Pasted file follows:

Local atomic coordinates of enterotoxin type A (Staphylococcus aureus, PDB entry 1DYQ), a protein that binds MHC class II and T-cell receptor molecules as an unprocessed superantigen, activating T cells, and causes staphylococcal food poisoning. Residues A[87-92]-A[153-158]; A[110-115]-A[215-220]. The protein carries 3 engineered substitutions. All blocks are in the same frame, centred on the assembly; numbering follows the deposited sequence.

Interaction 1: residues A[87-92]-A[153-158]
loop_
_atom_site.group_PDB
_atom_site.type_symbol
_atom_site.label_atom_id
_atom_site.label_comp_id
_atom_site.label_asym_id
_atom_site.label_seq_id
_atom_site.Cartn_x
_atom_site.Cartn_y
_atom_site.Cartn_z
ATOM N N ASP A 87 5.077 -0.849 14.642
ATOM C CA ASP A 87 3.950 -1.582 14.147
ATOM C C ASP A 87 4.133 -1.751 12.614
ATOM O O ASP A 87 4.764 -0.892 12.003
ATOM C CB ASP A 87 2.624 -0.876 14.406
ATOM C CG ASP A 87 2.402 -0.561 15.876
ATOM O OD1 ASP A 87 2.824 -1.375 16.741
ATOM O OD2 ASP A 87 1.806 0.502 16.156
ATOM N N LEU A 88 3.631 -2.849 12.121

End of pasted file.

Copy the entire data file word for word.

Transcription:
Local atomic coordinates of enterotoxin type A (Staphylococcus aureus, PDB entry 1DYQ), a protein that binds MHC class II and T-cell receptor molecules as an unprocessed superantigen, activating T cells, and causes staphylococcal food poisoning. Residues A[87-92]-A[153-158]; A[110-115]-A[215-220]. The protein carries 3 engineered substitutions. All blocks are in the same frame, centred on the assembly; numbering follows the deposited sequence.

Interaction 1: residues A[87-92]-A[153-158]
loop_
_atom_site.group_PDB
_atom_site.type_symbol
_atom_site.label_atom_id
_atom_site.label_comp_id
_atom_site.label_asym_id
_atom_site.label_seq_id
_atom_site.Cartn_x
_atom_site.Cartn_y
_atom_site.Cartn_z
ATOM N N ASP A 87 5.077 -0.849 14.642
ATOM C CA ASP A 87 3.950 -1.582 14.147
ATOM C C ASP A 87 4.133 -1.751 12.614
ATOM O O ASP A 87 4.764 -0.892 12.003
ATOM C CB ASP A 87 2.624 -0.876 14.406
ATOM C CG ASP A 87 2.402 -0.561 15.876
ATOM O OD1 ASP A 87 2.824 -1.375 16.741
ATOM O OD2 ASP A 87 1.806 0.502 16.156
ATOM N N LEU A 88 3.631 -2.849 12.121